Permission to Speak Freely? Managing Government Employee Speech in a Democracy
Anna Resmini

Permission to Speak Freely? Managing Government Employee Speech in a Democracy

A symposium examining the speech rights of public employees—and the threats they face

Columbia University and Online

On April 5, 2024, the Knight First Amendment Institute at Columbia University will bring together an interdisciplinary group of scholars and experts for a symposium exploring the speech rights of public employees—from the civil service and public sector unions to educators and researchers.

In our deeply polarized political environment, the question of how a democracy ought to manage the speech of some 22 million public employees is more important than ever. We'll examine this issue through a series of conversations about First Amendment, administrative, and labor law; democratic theory and political contestation; and the balance between transparency and autonomy.

The symposium, “Permission to Speak Freely? Managing Government Employee Speech in a Democracy,” is part of a collaboration between the Knight Institute and the Institute’s 2023-2024 Senior Visiting Research Scholar Sam Lebovic.

It will take place in person at Columbia University and online. RSVP to learn more.

Co-sponsored by Columbia Law School and the Knight First Amendment Institute at Columbia University.

Permission to Speak Freely? Managing Government Employee Speech in a Democracy

An Introduction to My Project: Permission to Speak Freely?

Call for Proposals: Permission to Speak Freely? Managing Government Employee Speech in a Democracy


  • Alfred Lerner Hall, Columbia University (Lerner 555)

    2920 Broadway, New York, NY 10027



    • Jameel Jaffer, Knight Institute

    Panel 1: Duty and Dissent: Public Employee Speech Rights and Their Limits

    How should we manage political conflict within the public sector? If an individual employee dissents from a policy decision, what rights to free expression do they have, and what rights should they have? Are there sectors of the government where the appearance of objectivity or unanimity is more important than the individual right to dissent? And what of collective protest, and of the rights of public employees to unionize?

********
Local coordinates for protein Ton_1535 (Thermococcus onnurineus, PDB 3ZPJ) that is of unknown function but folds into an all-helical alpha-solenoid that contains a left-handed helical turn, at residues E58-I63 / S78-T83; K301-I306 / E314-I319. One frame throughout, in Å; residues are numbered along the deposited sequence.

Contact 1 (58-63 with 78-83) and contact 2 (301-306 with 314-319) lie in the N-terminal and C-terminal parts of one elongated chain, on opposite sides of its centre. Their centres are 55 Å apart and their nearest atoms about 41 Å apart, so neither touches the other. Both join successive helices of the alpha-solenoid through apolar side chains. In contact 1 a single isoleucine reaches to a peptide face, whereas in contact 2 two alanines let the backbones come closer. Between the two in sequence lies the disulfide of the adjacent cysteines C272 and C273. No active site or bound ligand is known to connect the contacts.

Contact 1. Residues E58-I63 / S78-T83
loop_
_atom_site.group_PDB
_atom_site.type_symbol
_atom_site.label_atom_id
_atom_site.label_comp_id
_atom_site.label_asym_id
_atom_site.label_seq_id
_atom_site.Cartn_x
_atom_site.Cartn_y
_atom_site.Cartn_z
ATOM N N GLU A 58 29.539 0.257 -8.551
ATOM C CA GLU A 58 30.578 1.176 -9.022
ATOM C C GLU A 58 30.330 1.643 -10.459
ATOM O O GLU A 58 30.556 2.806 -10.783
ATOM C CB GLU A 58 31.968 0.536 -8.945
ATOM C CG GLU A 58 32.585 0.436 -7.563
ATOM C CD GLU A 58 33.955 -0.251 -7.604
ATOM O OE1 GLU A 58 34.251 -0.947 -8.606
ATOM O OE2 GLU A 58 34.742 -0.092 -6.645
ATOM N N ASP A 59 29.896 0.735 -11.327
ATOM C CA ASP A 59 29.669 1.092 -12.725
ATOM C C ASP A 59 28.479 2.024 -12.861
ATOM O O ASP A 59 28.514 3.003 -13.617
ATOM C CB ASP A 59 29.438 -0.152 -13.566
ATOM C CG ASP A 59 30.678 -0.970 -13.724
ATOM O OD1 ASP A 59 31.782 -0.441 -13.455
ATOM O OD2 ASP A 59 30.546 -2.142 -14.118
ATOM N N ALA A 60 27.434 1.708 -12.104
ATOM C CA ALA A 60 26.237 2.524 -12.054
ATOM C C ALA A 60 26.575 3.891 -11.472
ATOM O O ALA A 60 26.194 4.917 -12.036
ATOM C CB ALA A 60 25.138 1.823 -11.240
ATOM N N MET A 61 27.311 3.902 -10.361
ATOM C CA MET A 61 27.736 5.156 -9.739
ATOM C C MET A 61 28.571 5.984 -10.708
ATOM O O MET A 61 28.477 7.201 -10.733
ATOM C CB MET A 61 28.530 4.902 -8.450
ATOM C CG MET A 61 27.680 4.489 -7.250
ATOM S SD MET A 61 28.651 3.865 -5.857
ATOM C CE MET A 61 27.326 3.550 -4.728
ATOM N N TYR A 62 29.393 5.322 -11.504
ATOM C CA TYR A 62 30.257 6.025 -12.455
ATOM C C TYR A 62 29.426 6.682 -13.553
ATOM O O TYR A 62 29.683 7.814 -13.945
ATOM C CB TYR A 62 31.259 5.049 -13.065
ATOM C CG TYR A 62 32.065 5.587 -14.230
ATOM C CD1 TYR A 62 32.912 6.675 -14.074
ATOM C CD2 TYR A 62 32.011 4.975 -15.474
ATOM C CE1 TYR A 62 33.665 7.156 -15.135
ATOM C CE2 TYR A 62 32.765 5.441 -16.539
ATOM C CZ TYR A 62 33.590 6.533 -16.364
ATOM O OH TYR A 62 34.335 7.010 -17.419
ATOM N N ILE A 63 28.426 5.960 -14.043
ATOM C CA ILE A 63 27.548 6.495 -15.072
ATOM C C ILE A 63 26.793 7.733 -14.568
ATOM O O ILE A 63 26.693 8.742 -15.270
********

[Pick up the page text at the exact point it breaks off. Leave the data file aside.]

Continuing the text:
• Kate Andrias, Columbia Law School and Columbia Labor Lab
    • Frank LoMonte, CNN and University of Georgia School of Law
    • Teague Paterson, American Federation of State, County and Municipal Employees, AFL-CIO
    • Daniel E. Walters, Texas A&M University School of Law


    • Ramya Krishnan, Knight Institute


    Panel 2: Students, Teachers, and the Politics of Speech in Schools

    What limits can a democratically elected government legitimately place on conduct and content in the classroom? When do those limits become illegitimate interferences with First Amendment rights and values? And whose rights should be prioritized when classroom rules become contentious—the teacher, the student, or the community? 


    • Derek Black, University of South Carolina School of Law
    • Heidi Kitrosser, Northwestern Pritzker School of Law
    • Caroline Mala Corbin, University of Miami School of Law
    • Emerson Sykes, ACLU


    • Nadine Farid Johnson, Knight Institute


    Will be provided.

    Panel 3: Academic Freedom and the First Amendment

    What is the substance, and what are the limits, of the right to academic freedom in public universities? Can democratically elected governments, or legitimately appointed university administrators, place limits on the rights of professors to express themselves—in their classrooms, their research, the workplace, or in the polity more broadly? Do students have rights not to hear certain types of speech from their professors? Is academic freedom a unique case, and if so on what grounds? 


    • Charlotte Garden, University of Minnesota Law School
    • David Rabban, University of Texas School of Law
    • Ellen Schrecker, Yeshiva University
    • Jeremy C. Young, PEN America


    • Katy Glenn Bass, Knight Institute


    Panel 4: Protecting—and Punishing—Whistleblowers

    What role do whistleblowers play in democracy, and what role should they play? Do we want to incentivize whistleblowing, or merely tolerate it? What protections currently exist for public employees who seek to blow the whistle on abuse, corruption, or illegality in their workplaces, and what are their limitations? Should we seek to distinguish between whistleblowers who reveal objective problems, and those who merely object to a government policy?


    • Kathleen Clark, Washington University in St. Louis School of Law
    • Carrie DeCell, Knight Institute
    • Ronald Krotoszynski, University of Alabama School of Law
    • Sarah Milov, University of Virginia


    • Sam Lebovic, George Mason University and Knight Institute

    Closing Remarks

    • Sam Lebovic, George Mason University and Knight Institute
    • Katy Glenn Bass, Knight Institute